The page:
David Wall, dancer and ballet master, born 15 March 1946; died 18 June 2013.
David Wall, famous for being the youngest principal male ballet dancer in the history of the Royal Ballet, and Dame Margot Fonteyn’s partner, has died of cancer aged 67, at his home in Croydon, South London.
He was a regular partner to Dame Margot Fonteyn (1919 – 1991), and became the Royal Ballet’s youngest principal aged 21 in 1966, having joined the touring company just three years earlier. Widely known for creating the role of Crown Prince Rudolf in Kenneth MacMillan’s ballet Mayerling – possibly the most arduous for a male dancer in the entire dance repertory – he was also outstanding in classical, romantic and humorous parts.
His dance career started at school in Windsor where ballroom dancing was compulsory. Spotting his talent, Wall’s teacher suggested to his mother that the then five-year-old should attend ballet lessons. Aged 10 he was sent for an audition with the Royal Ballet School and was accepted. After spending seven years with the Royal Ballet Touring Company Wall joined the main company at Covent Garden in 1970. Having been made a principal when he was 19 at the smaller touring company, the transition to Covent Garden as a leading dancer was “difficult”.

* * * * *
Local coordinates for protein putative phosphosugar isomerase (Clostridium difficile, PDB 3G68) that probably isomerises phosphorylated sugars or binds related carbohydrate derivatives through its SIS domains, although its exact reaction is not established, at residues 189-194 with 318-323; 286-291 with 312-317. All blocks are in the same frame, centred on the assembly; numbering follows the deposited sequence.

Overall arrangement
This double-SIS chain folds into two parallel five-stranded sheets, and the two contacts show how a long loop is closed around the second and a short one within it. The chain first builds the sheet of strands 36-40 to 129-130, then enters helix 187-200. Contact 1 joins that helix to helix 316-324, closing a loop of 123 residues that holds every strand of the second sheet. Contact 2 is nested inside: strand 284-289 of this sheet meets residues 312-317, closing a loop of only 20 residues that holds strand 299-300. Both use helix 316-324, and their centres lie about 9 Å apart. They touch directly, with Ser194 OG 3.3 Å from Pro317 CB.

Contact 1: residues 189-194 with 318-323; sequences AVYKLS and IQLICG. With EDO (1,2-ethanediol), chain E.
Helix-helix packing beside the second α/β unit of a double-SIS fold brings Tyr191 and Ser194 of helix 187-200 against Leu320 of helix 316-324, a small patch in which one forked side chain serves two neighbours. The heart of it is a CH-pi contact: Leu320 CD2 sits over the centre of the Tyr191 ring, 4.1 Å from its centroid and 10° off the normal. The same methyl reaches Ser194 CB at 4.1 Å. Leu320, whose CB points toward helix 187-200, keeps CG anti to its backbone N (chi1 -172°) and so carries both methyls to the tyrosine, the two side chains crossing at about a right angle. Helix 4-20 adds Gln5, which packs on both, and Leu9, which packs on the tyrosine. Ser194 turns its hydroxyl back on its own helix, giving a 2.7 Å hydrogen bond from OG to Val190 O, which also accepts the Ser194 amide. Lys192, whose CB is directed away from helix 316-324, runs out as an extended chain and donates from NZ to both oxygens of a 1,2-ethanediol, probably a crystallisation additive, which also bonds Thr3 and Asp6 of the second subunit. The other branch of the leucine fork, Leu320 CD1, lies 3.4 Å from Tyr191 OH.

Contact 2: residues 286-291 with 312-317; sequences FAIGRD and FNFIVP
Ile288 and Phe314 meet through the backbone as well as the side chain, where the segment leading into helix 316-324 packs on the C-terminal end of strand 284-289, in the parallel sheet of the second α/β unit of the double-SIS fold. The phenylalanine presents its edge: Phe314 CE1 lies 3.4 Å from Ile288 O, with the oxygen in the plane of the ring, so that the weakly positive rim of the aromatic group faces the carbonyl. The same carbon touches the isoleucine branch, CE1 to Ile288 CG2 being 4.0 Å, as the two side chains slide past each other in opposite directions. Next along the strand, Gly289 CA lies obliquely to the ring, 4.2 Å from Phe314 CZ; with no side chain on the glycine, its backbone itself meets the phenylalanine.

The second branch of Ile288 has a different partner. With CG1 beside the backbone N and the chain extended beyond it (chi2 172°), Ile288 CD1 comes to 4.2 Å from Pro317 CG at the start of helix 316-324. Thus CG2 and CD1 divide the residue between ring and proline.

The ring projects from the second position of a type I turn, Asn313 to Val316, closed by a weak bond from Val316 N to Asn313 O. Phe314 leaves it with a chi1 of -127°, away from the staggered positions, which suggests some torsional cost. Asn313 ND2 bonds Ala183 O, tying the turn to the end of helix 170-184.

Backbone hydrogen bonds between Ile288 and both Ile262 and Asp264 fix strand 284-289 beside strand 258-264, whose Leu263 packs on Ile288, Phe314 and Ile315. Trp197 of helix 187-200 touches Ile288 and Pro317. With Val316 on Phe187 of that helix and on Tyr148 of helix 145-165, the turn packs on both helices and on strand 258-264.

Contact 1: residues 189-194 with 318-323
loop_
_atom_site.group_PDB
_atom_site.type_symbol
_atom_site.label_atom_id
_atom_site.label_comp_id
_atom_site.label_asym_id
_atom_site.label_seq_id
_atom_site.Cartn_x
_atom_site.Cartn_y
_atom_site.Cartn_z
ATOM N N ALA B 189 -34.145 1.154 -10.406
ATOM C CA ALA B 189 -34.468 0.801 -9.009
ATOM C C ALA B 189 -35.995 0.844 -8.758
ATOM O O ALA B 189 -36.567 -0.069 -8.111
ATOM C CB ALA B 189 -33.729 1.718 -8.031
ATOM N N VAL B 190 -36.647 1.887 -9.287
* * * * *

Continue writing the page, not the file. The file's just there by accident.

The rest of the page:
In an interview with Ballet Magazine in 2005, Wall said: “It was a difficult change. I’d been a Principal since I was 19 or 20, but leading a much smaller company. Here, I felt I had to prove myself all over again. I was performing less frequently, and I had a change of repertoire. But I was fortunate to have good support from my wife (Alfreda Thorogood), who was also in the company.”
Having retired in 1984, Wall became associate director and later director of the Royal Academy. A decade later he joined the English National Ballet as ballet master.
He was appointed CBE in 1985. Wall left the academy in 1991. In 1995 Wayne Eagling, then director of the English National Ballet, invited Wall to join the company as ballet master, a move that brought about a noticeable improvement in standards, especially in male dancing, though many of the female dancers also speak fondly of his time there. He retired from the ENB in 2011 but continued to coach for both it and the Royal Ballet.
He is survived by his wife, his son and daughter, and grandchildren.
Statue of David Wall performing a “grand jeté” on London’s South Bank.